FAQ's About 'The Magicians,' a Fantasy Novel for Adults

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If you're just starting The Magicians, the 1book140 July selection, here's a(n) FAQ. Feel free to ask more questions in comments if you've got 'em. Or on Twitter. I'll be there.

Who the hell are you?
Just some guy who wrote a book. By day I work as the book critic at Time magazine. I have a bio here, but it's not that interesting.

Why did you write The Magicians?
I wrote it because I love fantasy, especially young-adult fantasy: Narnia, Harry Potter, Tolkien, His Dark Materials, Earthsea, Anne McCaffrey's Pern novels, Piers Anthony, T.H. White, etc. etc. etc. And I wanted to read a story like that—a story about someone who discovers he has power he didn't know he had, someone who finds his way into a secret magical world—but written for adults, in "literary" language (whatever that is), with all the sex and drinking and other complicated adult realities that young adult authors have to leave out.

Why can't people tickle themselves?
I don't know. I've never understood that.

What is the deal with Quentin?
He's the hero of the book. But he's not very heroic, at least not at the beginning. He's got a lot of growing up to do. The original question that gave rise to Quentin was, what if Harry Potter were a big fantasy nerd? I always thought it was weird that nobody at Hogwarts seemed to have read Narnia, or at least The Books of Magic—you'd think they'd talk about classic fantasy all the time, and compare their lives to the fictions they'd read. But no. I'm not even sure novels exist in the Potterverse. Hence Quentin.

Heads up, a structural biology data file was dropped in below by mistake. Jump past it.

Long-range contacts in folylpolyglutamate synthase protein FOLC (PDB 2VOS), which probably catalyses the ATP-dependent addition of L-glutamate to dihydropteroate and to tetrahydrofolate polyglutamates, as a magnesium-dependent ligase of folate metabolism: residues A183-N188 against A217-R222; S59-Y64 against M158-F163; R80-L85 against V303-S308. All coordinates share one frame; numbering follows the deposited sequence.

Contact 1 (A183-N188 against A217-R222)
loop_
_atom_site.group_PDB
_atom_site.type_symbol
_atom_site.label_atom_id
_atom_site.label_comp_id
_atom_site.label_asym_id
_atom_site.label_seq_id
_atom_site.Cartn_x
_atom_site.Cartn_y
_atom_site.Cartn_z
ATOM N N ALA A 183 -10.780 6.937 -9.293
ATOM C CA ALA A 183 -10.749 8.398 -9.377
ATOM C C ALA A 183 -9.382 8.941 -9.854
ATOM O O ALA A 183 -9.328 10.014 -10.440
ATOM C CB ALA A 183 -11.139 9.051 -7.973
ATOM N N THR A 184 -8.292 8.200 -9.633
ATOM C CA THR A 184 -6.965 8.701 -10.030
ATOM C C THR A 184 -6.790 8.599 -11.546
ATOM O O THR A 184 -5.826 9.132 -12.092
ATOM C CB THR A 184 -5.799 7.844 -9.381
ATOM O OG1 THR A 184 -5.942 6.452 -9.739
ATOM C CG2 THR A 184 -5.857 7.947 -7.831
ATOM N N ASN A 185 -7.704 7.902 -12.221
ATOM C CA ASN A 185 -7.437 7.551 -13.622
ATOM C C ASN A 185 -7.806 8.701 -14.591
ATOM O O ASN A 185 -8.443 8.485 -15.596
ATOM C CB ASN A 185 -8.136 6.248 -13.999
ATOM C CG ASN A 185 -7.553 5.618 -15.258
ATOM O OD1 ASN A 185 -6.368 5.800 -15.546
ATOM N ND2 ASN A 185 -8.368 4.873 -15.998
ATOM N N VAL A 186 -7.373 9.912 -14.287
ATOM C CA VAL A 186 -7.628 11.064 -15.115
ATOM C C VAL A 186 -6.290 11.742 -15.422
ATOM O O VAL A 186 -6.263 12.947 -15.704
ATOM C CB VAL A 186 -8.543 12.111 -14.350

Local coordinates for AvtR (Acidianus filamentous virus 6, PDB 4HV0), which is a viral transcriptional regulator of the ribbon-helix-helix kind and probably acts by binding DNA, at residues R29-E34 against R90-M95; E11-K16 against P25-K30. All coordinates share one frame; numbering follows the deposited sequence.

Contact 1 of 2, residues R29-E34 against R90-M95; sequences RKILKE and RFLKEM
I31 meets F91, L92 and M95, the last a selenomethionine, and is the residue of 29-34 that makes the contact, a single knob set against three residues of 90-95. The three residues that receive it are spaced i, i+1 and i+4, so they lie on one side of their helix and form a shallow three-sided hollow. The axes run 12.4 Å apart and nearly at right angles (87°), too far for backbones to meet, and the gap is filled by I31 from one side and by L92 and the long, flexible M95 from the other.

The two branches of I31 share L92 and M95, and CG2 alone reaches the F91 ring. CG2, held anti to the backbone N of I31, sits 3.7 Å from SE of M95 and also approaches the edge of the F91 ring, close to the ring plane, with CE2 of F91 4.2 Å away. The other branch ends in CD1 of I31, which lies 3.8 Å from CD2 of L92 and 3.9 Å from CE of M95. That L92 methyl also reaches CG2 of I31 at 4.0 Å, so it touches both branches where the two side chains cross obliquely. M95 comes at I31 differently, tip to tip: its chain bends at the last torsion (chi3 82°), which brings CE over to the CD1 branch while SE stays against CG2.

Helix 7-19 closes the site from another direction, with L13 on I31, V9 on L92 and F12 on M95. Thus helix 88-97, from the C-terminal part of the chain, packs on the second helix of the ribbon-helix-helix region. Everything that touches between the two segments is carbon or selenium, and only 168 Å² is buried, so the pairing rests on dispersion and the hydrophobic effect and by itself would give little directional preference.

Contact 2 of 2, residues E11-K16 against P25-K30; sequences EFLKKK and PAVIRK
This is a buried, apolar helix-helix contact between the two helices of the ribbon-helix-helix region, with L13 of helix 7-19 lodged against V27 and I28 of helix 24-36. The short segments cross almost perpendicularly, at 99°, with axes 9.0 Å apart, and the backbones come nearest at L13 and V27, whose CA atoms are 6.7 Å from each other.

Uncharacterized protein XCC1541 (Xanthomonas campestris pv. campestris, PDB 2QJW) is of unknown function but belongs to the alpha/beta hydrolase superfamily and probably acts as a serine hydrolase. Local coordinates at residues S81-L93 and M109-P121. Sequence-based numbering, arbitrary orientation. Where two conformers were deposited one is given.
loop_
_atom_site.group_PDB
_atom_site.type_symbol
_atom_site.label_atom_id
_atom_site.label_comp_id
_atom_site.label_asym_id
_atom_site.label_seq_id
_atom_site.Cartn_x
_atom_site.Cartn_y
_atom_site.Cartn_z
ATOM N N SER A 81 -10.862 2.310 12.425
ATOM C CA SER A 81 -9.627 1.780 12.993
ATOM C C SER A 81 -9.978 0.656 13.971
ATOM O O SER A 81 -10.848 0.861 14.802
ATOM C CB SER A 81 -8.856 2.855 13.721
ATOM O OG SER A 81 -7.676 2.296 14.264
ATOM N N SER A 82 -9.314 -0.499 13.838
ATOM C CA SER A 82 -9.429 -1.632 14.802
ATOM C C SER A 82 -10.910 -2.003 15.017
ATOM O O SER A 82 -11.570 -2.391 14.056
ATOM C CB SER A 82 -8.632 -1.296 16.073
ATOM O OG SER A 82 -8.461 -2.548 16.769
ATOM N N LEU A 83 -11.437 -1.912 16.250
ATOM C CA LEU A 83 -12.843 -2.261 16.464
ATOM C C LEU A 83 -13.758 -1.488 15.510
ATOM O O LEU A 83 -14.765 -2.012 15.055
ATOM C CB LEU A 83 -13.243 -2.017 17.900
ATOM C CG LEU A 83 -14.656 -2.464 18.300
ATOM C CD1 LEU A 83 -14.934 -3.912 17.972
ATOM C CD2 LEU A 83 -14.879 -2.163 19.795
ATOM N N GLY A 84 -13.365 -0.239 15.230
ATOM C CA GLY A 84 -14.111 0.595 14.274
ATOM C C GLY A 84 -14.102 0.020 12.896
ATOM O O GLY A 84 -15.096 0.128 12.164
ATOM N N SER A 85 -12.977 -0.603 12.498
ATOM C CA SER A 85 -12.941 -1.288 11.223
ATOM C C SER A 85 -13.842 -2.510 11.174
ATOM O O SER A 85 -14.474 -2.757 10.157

Is Quentin supposed to be you?
I was a lot like Quentin when I was 17. Except not as tall and not as good at math.

Is The Magicians fantasy or meta-fantasy or literary fiction or what is it?
It's a fantasy novel and it's a book about fantasy. One of the big inspirations for The Magicians was Watchmen, which is (obvs) a great superhero story, but it also asks a lot of meta-type questions about what it would mean to be a superhero. The Magicians is a bit like that—it works (or it's supposed to) as a straight-up story about magic and secret worlds. But it also draws on a lot of non-fantasy literary works—Proust, Woolf, Waugh, Joyce, Franzen—and it asks some serious meta-level questions about magic. Like: what would it really feel like to do magic? What kinds of people would do it, and what would they do with it, if there were no Sauron or Voldemort trying to take over the world?

And once they started doing magic, what would doing magic do to them?

This post originally appeared on 1blog140.

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Lev Grossman is the author of the New York Times bestselling novels The Magicians and The Magician King. He is also the book critic for Time magazine.

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